EARLY RISERS — 9 TO CHOOSE FROM
Plants you can sow now to ensure a long flowering season
THE days are (at last) starting to get a little longer, but who knows what the weather’s going to be like this month. Thinking about seed sowing might seem a bit of a gamble, but it’s an inescapable fact that some flowers – some veg, too – take time. That’s time to germinate, time to grow and time to develop before flowering or cropping. And sowing seeds in January will really help you get ahead of the seasons.
Certain seeds – begonias and pelargoniums, for example – can be sown in a heated propagator in a greenhouse, in a conservatory or on the windowsill this month. Plants with small seeds, including begonias and lobelias, germinate into tiny seedlings and take many weeks – months even – longer to mature than large-seeded marigolds and calendulas, for example. Starting early gives them the head start they need.
Perennials tend to have a long development period, and by getting them started sooner rather than later you will help ensure that they flower in their first year. In fact, many perennial plants flagged as ‘first-year flowering’ will only flower in their first year if sown early.
There are also early risers that don’t need any extra heat. Chard or lettuce, for example, require nothing more than a clear lid to keep the sun’s warmth in and the chills out, while some seeds can be sown in open pots on the bench in a cold greenhouse. Radishes can be sown in the greenhouse border.
If you didn’t get around to doing it in October or November, sweet peas are happy to be sown in January. Personally, I wouldn’t sow them outside this month, but the little extra protection of a cold greenhouse is all they need. Meanwhile, pulsatillas and other alpines can be left outside, as winter cold is one of the factors that promotes germination.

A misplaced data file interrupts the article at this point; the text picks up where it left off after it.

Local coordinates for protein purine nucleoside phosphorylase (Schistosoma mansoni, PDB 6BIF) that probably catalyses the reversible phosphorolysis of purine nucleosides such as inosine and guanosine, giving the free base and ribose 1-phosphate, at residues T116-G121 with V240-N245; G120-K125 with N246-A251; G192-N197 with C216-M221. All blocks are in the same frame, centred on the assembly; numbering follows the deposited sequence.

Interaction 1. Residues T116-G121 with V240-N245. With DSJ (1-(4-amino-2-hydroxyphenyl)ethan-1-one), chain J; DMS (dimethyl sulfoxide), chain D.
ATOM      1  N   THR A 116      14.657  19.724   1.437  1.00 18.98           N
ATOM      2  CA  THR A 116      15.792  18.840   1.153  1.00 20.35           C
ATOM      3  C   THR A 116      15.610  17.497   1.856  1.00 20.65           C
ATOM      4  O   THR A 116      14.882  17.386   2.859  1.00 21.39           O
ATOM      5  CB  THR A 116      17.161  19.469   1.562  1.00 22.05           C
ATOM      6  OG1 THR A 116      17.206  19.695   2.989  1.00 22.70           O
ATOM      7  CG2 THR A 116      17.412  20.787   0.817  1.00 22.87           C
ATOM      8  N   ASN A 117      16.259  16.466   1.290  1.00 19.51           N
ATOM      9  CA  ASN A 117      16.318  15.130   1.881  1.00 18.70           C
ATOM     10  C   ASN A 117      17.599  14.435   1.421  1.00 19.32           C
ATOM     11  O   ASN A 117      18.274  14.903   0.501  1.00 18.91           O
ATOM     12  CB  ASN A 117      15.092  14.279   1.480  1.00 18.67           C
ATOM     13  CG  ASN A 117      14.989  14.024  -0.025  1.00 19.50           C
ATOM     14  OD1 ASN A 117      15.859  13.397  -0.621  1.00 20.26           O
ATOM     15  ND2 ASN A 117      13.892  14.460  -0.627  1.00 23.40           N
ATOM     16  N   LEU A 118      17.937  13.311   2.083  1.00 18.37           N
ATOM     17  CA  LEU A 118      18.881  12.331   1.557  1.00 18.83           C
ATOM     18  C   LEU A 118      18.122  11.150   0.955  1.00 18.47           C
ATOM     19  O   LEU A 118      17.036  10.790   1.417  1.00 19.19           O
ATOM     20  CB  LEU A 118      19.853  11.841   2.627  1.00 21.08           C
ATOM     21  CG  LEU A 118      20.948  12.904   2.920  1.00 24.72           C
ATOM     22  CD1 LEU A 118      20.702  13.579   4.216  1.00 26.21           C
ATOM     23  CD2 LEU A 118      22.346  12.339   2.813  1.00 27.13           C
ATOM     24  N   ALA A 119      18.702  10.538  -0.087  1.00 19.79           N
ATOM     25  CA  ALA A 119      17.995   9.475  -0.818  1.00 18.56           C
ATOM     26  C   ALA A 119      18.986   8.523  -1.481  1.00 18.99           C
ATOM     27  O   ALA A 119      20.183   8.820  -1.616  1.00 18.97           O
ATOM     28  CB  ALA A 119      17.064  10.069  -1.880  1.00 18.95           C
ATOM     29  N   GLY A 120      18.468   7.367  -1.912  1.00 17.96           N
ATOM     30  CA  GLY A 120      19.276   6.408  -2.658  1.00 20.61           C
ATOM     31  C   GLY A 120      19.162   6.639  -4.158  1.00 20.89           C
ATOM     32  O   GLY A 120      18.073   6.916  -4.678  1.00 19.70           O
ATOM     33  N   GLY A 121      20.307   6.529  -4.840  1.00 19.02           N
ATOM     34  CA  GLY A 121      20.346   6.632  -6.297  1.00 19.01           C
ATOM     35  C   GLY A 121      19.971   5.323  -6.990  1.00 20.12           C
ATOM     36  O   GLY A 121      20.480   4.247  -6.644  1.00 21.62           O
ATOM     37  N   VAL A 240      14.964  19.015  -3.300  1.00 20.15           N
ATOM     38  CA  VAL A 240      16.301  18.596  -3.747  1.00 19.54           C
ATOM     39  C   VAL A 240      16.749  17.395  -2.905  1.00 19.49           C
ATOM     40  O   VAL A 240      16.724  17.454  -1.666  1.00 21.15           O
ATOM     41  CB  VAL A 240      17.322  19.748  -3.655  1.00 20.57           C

The one thing all these seeds needs is good light. Make sure the greenhouse or conservatory glass is newly cleaned – the propagator lid, too. If you’re using a windowsill, clean the window inside and out. Poor light will encourage soft, stretched stems that invite disease.
Damping-off disease is the biggest danger, which rots seedling roots at soil level. Prevention is the only cure and cleanliness is crucial. Use small pots or cells so that any infection is restricted. Don’t overwater and never use water from water butts – it’s tap water only for seedlings.
I won’t pretend that early sowing is as simple as sowing in March or April, but the extra attention it takes is a small price to pay for the results.
Early sowing pays dividends for the likes of delphiniums, echinacea and antirrhinums. If sown this month, they will flower their hearts out this summer